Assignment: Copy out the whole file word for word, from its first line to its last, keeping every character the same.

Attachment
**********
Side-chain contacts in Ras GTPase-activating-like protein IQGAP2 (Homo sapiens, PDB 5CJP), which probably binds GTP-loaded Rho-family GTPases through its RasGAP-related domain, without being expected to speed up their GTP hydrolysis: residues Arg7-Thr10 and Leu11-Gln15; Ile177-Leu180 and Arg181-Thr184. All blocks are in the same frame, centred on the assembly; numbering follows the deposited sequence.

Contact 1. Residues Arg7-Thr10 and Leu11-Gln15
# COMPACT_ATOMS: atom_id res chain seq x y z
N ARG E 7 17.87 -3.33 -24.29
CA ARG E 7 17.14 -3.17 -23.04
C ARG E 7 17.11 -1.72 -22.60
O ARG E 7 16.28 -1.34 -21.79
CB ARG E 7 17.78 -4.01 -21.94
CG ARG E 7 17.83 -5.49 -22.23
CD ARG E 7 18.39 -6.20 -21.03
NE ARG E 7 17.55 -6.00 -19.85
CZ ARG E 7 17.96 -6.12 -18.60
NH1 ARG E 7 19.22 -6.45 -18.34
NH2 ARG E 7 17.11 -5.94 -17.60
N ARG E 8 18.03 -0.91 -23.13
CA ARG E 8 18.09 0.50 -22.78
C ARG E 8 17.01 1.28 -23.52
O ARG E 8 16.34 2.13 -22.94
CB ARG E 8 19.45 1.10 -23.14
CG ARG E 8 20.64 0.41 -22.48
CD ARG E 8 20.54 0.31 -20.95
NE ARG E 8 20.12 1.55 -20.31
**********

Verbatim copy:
Side-chain contacts in Ras GTPase-activating-like protein IQGAP2 (Homo sapiens, PDB 5CJP), which probably binds GTP-loaded Rho-family GTPases through its RasGAP-related domain, without being expected to speed up their GTP hydrolysis: residues Arg7-Thr10 and Leu11-Gln15; Ile177-Leu180 and Arg181-Thr184. All blocks are in the same frame, centred on the assembly; numbering follows the deposited sequence.

Contact 1. Residues Arg7-Thr10 and Leu11-Gln15
# COMPACT_ATOMS: atom_id res chain seq x y z
N ARG E 7 17.87 -3.33 -24.29
CA ARG E 7 17.14 -3.17 -23.04
C ARG E 7 17.11 -1.72 -22.60
O ARG E 7 16.28 -1.34 -21.79
CB ARG E 7 17.78 -4.01 -21.94
CG ARG E 7 17.83 -5.49 -22.23
CD ARG E 7 18.39 -6.20 -21.03
NE ARG E 7 17.55 -6.00 -19.85
CZ ARG E 7 17.96 -6.12 -18.60
NH1 ARG E 7 19.22 -6.45 -18.34
NH2 ARG E 7 17.11 -5.94 -17.60
N ARG E 8 18.03 -0.91 -23.13
CA ARG E 8 18.09 0.50 -22.78
C ARG E 8 17.01 1.28 -23.52
O ARG E 8 16.34 2.13 -22.94
CB ARG E 8 19.45 1.10 -23.14
CG ARG E 8 20.64 0.41 -22.48
CD ARG E 8 20.54 0.31 -20.95
NE ARG E 8 20.12 1.55 -20.31